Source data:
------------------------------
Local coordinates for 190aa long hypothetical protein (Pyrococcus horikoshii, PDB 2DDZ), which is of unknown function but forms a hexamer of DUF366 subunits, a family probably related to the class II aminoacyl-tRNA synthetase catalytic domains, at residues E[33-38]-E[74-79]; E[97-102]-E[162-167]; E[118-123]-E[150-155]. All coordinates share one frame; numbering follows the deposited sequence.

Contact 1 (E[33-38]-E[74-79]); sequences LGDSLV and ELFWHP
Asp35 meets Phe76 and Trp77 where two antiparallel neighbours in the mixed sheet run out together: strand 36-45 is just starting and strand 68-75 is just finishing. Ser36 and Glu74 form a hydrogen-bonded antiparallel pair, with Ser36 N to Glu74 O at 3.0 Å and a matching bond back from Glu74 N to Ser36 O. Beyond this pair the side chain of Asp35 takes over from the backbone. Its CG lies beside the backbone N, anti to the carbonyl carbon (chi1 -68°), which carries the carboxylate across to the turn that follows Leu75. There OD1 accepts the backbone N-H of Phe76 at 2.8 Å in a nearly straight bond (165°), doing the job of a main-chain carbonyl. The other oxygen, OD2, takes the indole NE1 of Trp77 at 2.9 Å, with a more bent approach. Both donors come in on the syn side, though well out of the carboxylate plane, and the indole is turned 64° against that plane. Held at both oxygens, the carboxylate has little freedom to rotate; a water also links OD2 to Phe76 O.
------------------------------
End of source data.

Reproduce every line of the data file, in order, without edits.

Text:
Local coordinates for 190aa long hypothetical protein (Pyrococcus horikoshii, PDB 2DDZ), which is of unknown function but forms a hexamer of DUF366 subunits, a family probably related to the class II aminoacyl-tRNA synthetase catalytic domains, at residues E[33-38]-E[74-79]; E[97-102]-E[162-167]; E[118-123]-E[150-155]. All coordinates share one frame; numbering follows the deposited sequence.

Contact 1 (E[33-38]-E[74-79]); sequences LGDSLV and ELFWHP
Asp35 meets Phe76 and Trp77 where two antiparallel neighbours in the mixed sheet run out together: strand 36-45 is just starting and strand 68-75 is just finishing. Ser36 and Glu74 form a hydrogen-bonded antiparallel pair, with Ser36 N to Glu74 O at 3.0 Å and a matching bond back from Glu74 N to Ser36 O. Beyond this pair the side chain of Asp35 takes over from the backbone. Its CG lies beside the backbone N, anti to the carbonyl carbon (chi1 -68°), which carries the carboxylate across to the turn that follows Leu75. There OD1 accepts the backbone N-H of Phe76 at 2.8 Å in a nearly straight bond (165°), doing the job of a main-chain carbonyl. The other oxygen, OD2, takes the indole NE1 of Trp77 at 2.9 Å, with a more bent approach. Both donors come in on the syn side, though well out of the carboxylate plane, and the indole is turned 64° against that plane. Held at both oxygens, the carboxylate has little freedom to rotate; a water also links OD2 to Phe76 O.